20. Goal 2: Land Use Planning, Or. Dep’t of Land Conservation & Dev., (last visited Oct. 28, 2022). Omitted from this description is the “exceptions process,” which is dealt with below.

21. The state policy for planning is as follows:

In order to ensure the highest possible level of livability in Oregon, it is necessary to provide for properly prepared and coordinated comprehensive plans for cities and counties, regional areas and the state as a whole. These comprehensive plans:

(a) Must be adopted by the appropriate governing body at the local and state levels;

(b) Are expressions of public policy in the form of policy statements, generalized maps and standards and guidelines;

(c) Shall be the basis for more specific rules and land use regulations which implement the policies expressed through the comprehensive plans;

(d) Shall be prepared to assure that all public actions are consistent and coordinated with the policies expressed through the comprehensive plans; and

(e) Shall be regularly reviewed and, if necessary, amended to keep them consistent with the changing needs and desires of the public they are designed to serve.

Or. Rev. Stat. § 197.010(1). Moreover, cities and counties are required to “[p]repare, adopt, amend and revise comprehensive plans in compliance with goals approved by the commission,” and LCDC is required to issue enforcement orders, inter alia, to require local governments to adopt plans and regulations and take actions to meet the goals. Or. Rev. Stat. §§ 197.175(2)(a), .319–.335. In the Oregon model, the statewide planning goals perform state policy functions and are applicable to both urban and rural uses. By contrast, the Chapin text does not anticipate a state planning mandate or mandatory zoning-planning consistency—a position generally taken by state and local governments at the time—and, instead, focuses on urban planning goals or objectives previously established by the city. Kaiser, Godschalk & Chapin, supra note 17, at 355–59.Chapin’s land use plan is centered on the use of land development and transportation models. Id. at 457–59.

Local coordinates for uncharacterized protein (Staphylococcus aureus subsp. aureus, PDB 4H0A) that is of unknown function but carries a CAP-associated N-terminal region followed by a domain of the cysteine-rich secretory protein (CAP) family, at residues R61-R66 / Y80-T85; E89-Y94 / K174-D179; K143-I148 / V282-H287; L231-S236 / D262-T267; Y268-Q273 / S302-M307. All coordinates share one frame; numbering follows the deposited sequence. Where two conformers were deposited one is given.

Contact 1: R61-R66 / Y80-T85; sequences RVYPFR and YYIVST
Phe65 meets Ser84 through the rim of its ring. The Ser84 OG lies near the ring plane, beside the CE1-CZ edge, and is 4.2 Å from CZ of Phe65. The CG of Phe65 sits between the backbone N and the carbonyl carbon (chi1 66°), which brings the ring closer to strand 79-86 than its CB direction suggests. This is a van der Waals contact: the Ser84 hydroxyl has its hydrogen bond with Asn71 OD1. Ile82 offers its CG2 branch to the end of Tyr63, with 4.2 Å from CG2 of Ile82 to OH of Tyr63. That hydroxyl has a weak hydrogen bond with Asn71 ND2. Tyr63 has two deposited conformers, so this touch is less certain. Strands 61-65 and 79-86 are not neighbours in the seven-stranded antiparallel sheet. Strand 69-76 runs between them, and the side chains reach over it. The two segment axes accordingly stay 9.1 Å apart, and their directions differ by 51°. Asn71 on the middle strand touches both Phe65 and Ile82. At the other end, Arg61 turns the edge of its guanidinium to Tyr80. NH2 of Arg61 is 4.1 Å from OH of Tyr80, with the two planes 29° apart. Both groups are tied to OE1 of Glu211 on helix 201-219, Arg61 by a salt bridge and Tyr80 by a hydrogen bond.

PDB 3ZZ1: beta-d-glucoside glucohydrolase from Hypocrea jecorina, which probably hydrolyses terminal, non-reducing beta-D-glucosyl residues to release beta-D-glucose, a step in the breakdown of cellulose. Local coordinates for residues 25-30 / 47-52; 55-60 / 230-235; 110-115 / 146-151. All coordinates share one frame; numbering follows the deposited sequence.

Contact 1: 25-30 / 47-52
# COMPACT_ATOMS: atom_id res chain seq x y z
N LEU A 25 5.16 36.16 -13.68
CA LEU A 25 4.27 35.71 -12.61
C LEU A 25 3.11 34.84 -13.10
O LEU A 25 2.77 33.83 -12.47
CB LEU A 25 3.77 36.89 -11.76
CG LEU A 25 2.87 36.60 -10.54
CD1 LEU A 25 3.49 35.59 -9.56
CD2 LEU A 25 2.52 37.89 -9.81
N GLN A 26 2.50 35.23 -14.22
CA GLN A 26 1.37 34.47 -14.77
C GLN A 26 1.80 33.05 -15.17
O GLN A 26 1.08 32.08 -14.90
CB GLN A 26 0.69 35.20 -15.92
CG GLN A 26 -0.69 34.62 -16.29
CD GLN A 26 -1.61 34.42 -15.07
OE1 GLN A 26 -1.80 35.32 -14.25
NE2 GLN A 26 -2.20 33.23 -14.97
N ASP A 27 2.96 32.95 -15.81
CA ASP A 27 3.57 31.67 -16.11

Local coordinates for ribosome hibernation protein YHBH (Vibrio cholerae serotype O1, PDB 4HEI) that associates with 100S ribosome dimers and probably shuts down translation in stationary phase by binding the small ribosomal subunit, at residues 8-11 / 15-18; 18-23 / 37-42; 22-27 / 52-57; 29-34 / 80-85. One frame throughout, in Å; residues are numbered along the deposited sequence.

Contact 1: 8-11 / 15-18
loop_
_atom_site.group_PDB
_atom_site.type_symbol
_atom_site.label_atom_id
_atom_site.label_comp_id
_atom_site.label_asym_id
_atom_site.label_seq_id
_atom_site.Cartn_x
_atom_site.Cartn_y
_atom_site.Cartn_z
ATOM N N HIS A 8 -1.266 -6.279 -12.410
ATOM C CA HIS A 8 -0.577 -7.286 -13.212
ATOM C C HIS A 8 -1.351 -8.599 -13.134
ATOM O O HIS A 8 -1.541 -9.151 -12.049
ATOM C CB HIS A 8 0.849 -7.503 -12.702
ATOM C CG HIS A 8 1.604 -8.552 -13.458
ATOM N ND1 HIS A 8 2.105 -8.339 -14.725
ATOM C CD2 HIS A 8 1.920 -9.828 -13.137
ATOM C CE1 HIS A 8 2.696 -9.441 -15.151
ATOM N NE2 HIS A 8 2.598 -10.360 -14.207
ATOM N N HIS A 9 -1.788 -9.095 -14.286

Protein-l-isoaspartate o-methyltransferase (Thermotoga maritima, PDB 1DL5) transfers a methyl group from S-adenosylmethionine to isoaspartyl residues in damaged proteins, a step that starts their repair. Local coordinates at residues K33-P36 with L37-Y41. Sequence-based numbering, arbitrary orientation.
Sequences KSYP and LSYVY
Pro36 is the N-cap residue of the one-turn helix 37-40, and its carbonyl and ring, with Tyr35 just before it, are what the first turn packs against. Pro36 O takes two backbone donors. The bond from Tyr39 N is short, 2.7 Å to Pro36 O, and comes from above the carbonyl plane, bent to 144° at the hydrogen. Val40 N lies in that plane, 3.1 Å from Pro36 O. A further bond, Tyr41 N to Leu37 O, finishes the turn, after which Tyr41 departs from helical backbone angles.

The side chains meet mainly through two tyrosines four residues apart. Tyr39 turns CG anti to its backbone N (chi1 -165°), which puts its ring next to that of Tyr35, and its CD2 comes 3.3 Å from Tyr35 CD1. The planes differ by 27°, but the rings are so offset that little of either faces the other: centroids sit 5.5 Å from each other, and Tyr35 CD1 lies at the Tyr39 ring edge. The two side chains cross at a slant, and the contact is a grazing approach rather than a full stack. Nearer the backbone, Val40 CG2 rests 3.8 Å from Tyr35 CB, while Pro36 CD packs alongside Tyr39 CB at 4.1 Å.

22. See also Or. Rev. Stat. § 197.013.

23. Following adoption of Goal 2, DLCD interpreted the Goal 2 components in a fairly precise manner when reviewing local government plans. Memorandum from James B. Knight, Principle [sic] Goal Components to Be Addressed in Acknowledgment of Compliance Reviews 1–2 (Nov. 18, 1976) (on file with author).

24. The Chapin text recommends a statement of objectives and an assessment of existing conditions and future needs as a beginning point. Kaiser, Godschalk & Chapin, supra note 17, at 359–61. It also suggests three levels of policy review. The first level involves exploratory studies based on population and economic outlooks and results in alternative planning proposals. Those proposals are further examined in a second-level policy review in which detailed studies with economic projections and population forecasts are applied, resulting in preliminary “sketch plans” with alternative plan scenarios for a twenty-five-year period. The third level evaluates those sketch plans through basic surveys, evaluating these alternatives with respect to their land development and transportations models. The result of these evaluations would be the final product—a General Land Use and Transportation Plan. Id. at 361–63, 458–70. Chapin suggests that the general sequence of his proposed planning system “roughly corresponds to the sequence in the chain of land development decisions as they occur in the real world.” Id. at 459 n.2.

25. Since 1973, appellate land use decisions have been generated by two agencies, initially the LCDC and, since 1980, the Land Use Board of Appeals and two courts, the Oregon Court of Appeals and Oregon Supreme Court. These decisions have varying degrees of authority, with the Supreme Court’s relatively rare opinions at the top, and all are subject to increasingly frequent changes in state land-use legislation. The paucity of case law is presumably due to the fact that Oregon statutes and case law concerning notice, evidentiary records, findings, standing, and appeals in land-use proceedings of all kinds effectively assure that all participants raise, and that local governments demonstrably consider, significant outstanding issues for discussion and resolution as part of the planning process. Oregon has an administrative and a judicial system of review that applies to land-use matters. Most local and some state government decisions pertaining to land use go to the Oregon Land Use Board of Appeals (LUBA), with further review by the Oregon Court of Appeals and the Oregon Supreme Court, while others may be reviewed in the circuit (trial) courts with further appellate review. Sullivan, Quiet Revolution, supra note 8, at 371–72.